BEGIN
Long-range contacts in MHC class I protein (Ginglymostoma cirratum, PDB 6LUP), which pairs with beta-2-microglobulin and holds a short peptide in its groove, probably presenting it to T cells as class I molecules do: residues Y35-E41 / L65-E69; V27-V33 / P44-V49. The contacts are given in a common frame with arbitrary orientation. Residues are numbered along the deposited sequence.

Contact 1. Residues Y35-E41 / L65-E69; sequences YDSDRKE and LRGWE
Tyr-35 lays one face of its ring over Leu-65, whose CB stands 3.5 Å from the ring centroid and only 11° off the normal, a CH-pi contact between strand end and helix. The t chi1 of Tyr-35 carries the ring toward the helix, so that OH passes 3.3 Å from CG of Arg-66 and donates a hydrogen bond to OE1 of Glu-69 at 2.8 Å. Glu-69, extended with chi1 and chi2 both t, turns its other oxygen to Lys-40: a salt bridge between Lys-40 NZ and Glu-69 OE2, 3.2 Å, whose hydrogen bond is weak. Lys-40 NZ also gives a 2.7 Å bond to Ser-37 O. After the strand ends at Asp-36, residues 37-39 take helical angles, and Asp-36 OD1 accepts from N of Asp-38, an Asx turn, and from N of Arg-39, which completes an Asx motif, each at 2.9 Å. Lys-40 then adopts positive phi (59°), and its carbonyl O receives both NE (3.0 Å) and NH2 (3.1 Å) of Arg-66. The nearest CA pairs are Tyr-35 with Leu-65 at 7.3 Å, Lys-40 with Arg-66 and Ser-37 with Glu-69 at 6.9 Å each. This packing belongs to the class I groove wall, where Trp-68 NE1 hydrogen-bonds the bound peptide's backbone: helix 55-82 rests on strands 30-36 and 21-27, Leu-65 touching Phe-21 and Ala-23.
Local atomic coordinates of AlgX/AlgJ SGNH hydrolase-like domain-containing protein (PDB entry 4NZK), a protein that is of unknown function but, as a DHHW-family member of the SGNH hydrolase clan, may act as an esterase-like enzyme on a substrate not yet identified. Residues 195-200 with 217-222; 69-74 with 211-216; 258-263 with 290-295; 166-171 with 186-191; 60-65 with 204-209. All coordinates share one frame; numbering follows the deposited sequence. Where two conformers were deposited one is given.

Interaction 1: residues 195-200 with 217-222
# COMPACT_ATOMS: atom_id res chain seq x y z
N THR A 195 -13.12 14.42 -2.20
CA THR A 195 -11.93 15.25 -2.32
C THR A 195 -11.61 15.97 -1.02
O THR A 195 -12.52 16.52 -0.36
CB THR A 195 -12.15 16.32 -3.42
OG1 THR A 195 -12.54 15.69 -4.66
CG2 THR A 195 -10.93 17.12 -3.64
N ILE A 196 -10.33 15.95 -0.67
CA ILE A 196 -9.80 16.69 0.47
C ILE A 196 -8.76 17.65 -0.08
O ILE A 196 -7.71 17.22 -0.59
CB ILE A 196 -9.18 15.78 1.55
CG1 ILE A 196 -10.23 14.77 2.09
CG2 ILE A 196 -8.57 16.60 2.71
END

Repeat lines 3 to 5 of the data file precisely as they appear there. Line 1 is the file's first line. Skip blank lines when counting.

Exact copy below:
Tyr-35 lays one face of its ring over Leu-65, whose CB stands 3.5 Å from the ring centroid and only 11° off the normal, a CH-pi contact between strand end and helix. The t chi1 of Tyr-35 carries the ring toward the helix, so that OH passes 3.3 Å from CG of Arg-66 and donates a hydrogen bond to OE1 of Glu-69 at 2.8 Å. Glu-69, extended with chi1 and chi2 both t, turns its other oxygen to Lys-40: a salt bridge between Lys-40 NZ and Glu-69 OE2, 3.2 Å, whose hydrogen bond is weak. Lys-40 NZ also gives a 2.7 Å bond to Ser-37 O. After the strand ends at Asp-36, residues 37-39 take helical angles, and Asp-36 OD1 accepts from N of Asp-38, an Asx turn, and from N of Arg-39, which completes an Asx motif, each at 2.9 Å. Lys-40 then adopts positive phi (59°), and its carbonyl O receives both NE (3.0 Å) and NH2 (3.1 Å) of Arg-66. The nearest CA pairs are Tyr-35 with Leu-65 at 7.3 Å, Lys-40 with Arg-66 and Ser-37 with Glu-69 at 6.9 Å each. This packing belongs to the class I groove wall, where Trp-68 NE1 hydrogen-bonds the bound peptide's backbone: helix 55-82 rests on strands 30-36 and 21-27, Leu-65 touching Phe-21 and Ala-23.
Local atomic coordinates of AlgX/AlgJ SGNH hydrolase-like domain-containing protein (PDB entry 4NZK), a protein that is of unknown function but, as a DHHW-family member of the SGNH hydrolase clan, may act as an esterase-like enzyme on a substrate not yet identified. Residues 195-200 with 217-222; 69-74 with 211-216; 258-263 with 290-295; 166-171 with 186-191; 60-65 with 204-209. All coordinates share one frame; numbering follows the deposited sequence. Where two conformers were deposited one is given.

Interaction 1: residues 195-200 with 217-222